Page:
Ringleaders of Redemption

How Medieval Dance Became Sacred

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Kathryn Dickason
  • Oxford: 
    Oxford University Press
    , January
     2021.
     392 pages.
     $99.00.
     Hardcover.
    ISBN
    9780197527276.
     For other formats: Link to Publisher's Website.

Review

Ringleader of Redemption is an intriguing study of dance on the Christian church, with a focus on medieval Europe. The book includes an impressive amount of art history that extends the previous scholarship on the topic, and author Kathryn Dickason provides some thought-provoking theological interpretation for the various iterations of dance in medieval Christianity. However, there are significant issues with this book. There is often a lack of cultural context provided for the dances and historic critiques discussed in the volume, and importantly, there is exclusion of discussion on essential previous work on this topic. Overall, this is a book worth reading for the research specifics it offers, but it is best read in view of previous studies with a more complex theological understanding of dance in Christianity.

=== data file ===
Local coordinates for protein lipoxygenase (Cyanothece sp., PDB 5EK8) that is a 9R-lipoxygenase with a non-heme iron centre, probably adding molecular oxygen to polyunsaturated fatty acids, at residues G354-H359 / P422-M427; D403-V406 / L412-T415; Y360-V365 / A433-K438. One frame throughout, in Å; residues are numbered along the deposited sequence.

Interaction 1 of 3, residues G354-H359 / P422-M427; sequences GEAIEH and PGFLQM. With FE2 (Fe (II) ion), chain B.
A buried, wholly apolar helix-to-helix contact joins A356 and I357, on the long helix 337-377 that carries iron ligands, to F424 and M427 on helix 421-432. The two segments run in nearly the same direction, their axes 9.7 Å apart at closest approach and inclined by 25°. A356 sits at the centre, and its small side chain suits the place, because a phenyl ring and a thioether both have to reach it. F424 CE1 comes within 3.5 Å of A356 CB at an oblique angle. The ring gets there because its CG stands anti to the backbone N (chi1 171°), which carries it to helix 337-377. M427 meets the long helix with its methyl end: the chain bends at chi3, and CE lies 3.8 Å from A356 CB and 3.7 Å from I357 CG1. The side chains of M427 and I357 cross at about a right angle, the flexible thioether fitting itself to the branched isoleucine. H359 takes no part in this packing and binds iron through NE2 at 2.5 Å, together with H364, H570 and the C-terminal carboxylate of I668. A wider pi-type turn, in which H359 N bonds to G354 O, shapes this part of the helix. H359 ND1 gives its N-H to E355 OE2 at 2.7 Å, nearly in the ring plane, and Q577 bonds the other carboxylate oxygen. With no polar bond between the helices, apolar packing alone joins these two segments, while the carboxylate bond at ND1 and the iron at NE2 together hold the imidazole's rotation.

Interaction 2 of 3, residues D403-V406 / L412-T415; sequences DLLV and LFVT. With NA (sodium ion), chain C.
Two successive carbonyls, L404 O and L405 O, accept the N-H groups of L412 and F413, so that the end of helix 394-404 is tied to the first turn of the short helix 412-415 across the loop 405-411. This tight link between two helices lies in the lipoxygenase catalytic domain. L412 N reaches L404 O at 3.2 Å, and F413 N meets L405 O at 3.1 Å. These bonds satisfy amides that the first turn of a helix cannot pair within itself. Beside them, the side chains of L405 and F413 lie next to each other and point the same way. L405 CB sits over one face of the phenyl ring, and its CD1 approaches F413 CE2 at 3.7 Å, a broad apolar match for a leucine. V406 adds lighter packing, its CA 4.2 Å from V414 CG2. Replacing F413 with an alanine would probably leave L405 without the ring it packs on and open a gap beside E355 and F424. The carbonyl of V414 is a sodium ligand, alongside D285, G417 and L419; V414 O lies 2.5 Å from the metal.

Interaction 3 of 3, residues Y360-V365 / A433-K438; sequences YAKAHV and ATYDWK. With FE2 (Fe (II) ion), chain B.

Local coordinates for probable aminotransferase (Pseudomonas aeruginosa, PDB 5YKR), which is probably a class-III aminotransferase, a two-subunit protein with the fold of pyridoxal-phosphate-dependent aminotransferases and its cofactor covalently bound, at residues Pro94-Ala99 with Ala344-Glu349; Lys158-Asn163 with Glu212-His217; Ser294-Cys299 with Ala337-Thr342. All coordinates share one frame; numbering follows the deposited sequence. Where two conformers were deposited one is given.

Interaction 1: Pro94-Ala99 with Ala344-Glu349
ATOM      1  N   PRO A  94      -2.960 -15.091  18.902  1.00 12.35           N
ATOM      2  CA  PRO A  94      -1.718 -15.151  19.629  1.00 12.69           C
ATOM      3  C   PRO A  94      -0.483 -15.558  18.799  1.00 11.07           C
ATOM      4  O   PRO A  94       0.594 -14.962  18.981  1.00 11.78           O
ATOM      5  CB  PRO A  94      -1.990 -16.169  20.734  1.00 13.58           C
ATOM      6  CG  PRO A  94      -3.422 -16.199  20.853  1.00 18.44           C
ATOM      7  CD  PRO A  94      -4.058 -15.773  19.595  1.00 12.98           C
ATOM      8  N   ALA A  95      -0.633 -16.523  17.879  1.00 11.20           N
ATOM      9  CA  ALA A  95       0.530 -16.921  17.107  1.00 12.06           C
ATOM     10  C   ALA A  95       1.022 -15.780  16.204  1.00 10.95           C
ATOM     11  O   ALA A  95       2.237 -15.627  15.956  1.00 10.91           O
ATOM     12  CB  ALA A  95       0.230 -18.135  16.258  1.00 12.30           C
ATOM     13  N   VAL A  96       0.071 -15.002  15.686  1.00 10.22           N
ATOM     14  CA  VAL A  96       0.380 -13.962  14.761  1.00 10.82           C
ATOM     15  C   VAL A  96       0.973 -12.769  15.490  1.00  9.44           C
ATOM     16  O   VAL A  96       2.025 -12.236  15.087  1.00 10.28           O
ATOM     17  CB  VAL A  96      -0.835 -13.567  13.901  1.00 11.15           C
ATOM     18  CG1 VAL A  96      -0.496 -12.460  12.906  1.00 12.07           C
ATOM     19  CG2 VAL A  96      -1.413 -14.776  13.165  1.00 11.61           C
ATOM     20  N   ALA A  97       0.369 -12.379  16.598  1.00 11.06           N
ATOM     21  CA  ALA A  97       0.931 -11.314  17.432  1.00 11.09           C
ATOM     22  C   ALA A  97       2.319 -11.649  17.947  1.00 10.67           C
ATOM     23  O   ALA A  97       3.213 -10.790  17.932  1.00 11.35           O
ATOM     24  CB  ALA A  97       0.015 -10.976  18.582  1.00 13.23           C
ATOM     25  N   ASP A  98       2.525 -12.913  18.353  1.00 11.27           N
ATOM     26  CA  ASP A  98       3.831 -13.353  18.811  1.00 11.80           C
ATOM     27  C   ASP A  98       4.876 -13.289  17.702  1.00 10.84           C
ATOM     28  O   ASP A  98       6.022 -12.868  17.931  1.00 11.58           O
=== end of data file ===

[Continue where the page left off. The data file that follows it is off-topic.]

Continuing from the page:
Dickason’s thesis is that “differing from past studies” she will “argue that dance became an integral part of medieval life religious life” (3). She introduced this notion with a concept that “the demonization of dance began when Christianity started to transition from a fringe movement into a more mainstream religion” ( 2–3). She cites several church fathers in this, including John Chrysostom and Augustine. However, there are previous studies that look at dance as an important part of medieval Christianity. E. Louis Backman’s Religious Dances in the Christian Church and Popular Medicine (Allen and Unwin, 1952) offers significant cultural and historical details about the role of dance in the early and medieval church, as does Doug Adams’ shorter Congregational Dance in the Christian Church (The Sharing Company, 1971). Both share positive statements on dance made by church fathers, including Chrysostom and even Augustine. These studies also succinctly share the theological and ethical issues addressed by early church scholars on particular types of dance. Adams, for instance, notes that at the stage of transition Dickason mentions the concern was for mixing of classes during dance, and individual performance. A quick overview of Roman dance history during this era confirms that negative attitudes towards dance were influenced by wild cult dances, bawdy theatre, and social distinctions—it was the peasants that utilized simple folk dances that were employed by the church for gatherings.